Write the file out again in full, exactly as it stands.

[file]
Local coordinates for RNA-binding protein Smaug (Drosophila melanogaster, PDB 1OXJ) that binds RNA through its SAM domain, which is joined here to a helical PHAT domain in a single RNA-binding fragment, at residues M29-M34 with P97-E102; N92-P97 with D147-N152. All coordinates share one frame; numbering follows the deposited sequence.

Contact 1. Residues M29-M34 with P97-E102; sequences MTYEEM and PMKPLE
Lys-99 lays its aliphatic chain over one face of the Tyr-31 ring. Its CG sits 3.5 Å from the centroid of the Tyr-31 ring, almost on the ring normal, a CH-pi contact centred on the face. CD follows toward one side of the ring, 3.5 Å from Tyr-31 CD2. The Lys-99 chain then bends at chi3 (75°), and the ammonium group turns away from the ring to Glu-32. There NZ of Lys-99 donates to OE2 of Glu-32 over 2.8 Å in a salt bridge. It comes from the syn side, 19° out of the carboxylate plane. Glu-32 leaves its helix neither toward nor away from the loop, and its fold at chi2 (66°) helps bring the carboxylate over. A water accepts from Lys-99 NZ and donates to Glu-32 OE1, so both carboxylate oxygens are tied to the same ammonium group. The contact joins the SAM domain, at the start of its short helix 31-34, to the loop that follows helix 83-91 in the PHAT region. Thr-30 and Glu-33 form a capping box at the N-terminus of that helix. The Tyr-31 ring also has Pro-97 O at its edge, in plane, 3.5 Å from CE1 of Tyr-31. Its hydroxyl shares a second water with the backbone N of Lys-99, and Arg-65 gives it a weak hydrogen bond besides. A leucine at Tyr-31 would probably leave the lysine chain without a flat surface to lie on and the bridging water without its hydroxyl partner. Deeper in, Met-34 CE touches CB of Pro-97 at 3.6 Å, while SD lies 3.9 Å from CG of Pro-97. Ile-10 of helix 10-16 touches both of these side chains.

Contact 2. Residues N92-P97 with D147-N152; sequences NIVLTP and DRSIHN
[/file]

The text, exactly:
Local coordinates for RNA-binding protein Smaug (Drosophila melanogaster, PDB 1OXJ) that binds RNA through its SAM domain, which is joined here to a helical PHAT domain in a single RNA-binding fragment, at residues M29-M34 with P97-E102; N92-P97 with D147-N152. All coordinates share one frame; numbering follows the deposited sequence.

Contact 1. Residues M29-M34 with P97-E102; sequences MTYEEM and PMKPLE
Lys-99 lays its aliphatic chain over one face of the Tyr-31 ring. Its CG sits 3.5 Å from the centroid of the Tyr-31 ring, almost on the ring normal, a CH-pi contact centred on the face. CD follows toward one side of the ring, 3.5 Å from Tyr-31 CD2. The Lys-99 chain then bends at chi3 (75°), and the ammonium group turns away from the ring to Glu-32. There NZ of Lys-99 donates to OE2 of Glu-32 over 2.8 Å in a salt bridge. It comes from the syn side, 19° out of the carboxylate plane. Glu-32 leaves its helix neither toward nor away from the loop, and its fold at chi2 (66°) helps bring the carboxylate over. A water accepts from Lys-99 NZ and donates to Glu-32 OE1, so both carboxylate oxygens are tied to the same ammonium group. The contact joins the SAM domain, at the start of its short helix 31-34, to the loop that follows helix 83-91 in the PHAT region. Thr-30 and Glu-33 form a capping box at the N-terminus of that helix. The Tyr-31 ring also has Pro-97 O at its edge, in plane, 3.5 Å from CE1 of Tyr-31. Its hydroxyl shares a second water with the backbone N of Lys-99, and Arg-65 gives it a weak hydrogen bond besides. A leucine at Tyr-31 would probably leave the lysine chain without a flat surface to lie on and the bridging water without its hydroxyl partner. Deeper in, Met-34 CE touches CB of Pro-97 at 3.6 Å, while SD lies 3.9 Å from CG of Pro-97. Ile-10 of helix 10-16 touches both of these side chains.

Contact 2. Residues N92-P97 with D147-N152; sequences NIVLTP and DRSIHN